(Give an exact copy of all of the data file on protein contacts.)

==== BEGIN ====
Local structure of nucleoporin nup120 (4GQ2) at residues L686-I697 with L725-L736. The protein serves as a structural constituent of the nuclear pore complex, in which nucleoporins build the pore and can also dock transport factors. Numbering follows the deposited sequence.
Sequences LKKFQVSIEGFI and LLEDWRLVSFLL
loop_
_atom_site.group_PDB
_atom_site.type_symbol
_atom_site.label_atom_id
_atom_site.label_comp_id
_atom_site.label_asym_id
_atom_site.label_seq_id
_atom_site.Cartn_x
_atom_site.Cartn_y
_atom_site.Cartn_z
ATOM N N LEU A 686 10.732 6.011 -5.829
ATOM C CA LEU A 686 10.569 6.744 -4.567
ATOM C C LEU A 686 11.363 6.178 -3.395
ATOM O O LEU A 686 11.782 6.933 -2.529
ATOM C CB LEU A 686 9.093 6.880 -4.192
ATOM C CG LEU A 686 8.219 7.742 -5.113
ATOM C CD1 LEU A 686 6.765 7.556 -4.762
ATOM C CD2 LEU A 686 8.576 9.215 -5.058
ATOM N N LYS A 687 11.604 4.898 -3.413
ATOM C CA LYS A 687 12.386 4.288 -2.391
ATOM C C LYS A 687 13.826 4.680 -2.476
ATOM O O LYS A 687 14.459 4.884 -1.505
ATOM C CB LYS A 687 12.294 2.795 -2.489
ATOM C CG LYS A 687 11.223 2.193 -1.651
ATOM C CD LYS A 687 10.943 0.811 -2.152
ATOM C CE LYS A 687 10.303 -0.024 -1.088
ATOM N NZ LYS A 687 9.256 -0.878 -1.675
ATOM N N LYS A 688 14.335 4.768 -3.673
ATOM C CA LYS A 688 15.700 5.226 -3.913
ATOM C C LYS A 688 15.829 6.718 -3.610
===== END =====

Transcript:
Local structure of nucleoporin nup120 (4GQ2) at residues L686-I697 with L725-L736. The protein serves as a structural constituent of the nuclear pore complex, in which nucleoporins build the pore and can also dock transport factors. Numbering follows the deposited sequence.
Sequences LKKFQVSIEGFI and LLEDWRLVSFLL
loop_
_atom_site.group_PDB
_atom_site.type_symbol
_atom_site.label_atom_id
_atom_site.label_comp_id
_atom_site.label_asym_id
_atom_site.label_seq_id
_atom_site.Cartn_x
_atom_site.Cartn_y
_atom_site.Cartn_z
ATOM N N LEU A 686 10.732 6.011 -5.829
ATOM C CA LEU A 686 10.569 6.744 -4.567
ATOM C C LEU A 686 11.363 6.178 -3.395
ATOM O O LEU A 686 11.782 6.933 -2.529
ATOM C CB LEU A 686 9.093 6.880 -4.192
ATOM C CG LEU A 686 8.219 7.742 -5.113
ATOM C CD1 LEU A 686 6.765 7.556 -4.762
ATOM C CD2 LEU A 686 8.576 9.215 -5.058
ATOM N N LYS A 687 11.604 4.898 -3.413
ATOM C CA LYS A 687 12.386 4.288 -2.391
ATOM C C LYS A 687 13.826 4.680 -2.476
ATOM O O LYS A 687 14.459 4.884 -1.505
ATOM C CB LYS A 687 12.294 2.795 -2.489
ATOM C CG LYS A 687 11.223 2.193 -1.651
ATOM C CD LYS A 687 10.943 0.811 -2.152
ATOM C CE LYS A 687 10.303 -0.024 -1.088
ATOM N NZ LYS A 687 9.256 -0.878 -1.675
ATOM N N LYS A 688 14.335 4.768 -3.673
ATOM C CA LYS A 688 15.700 5.226 -3.913
ATOM C C LYS A 688 15.829 6.718 -3.610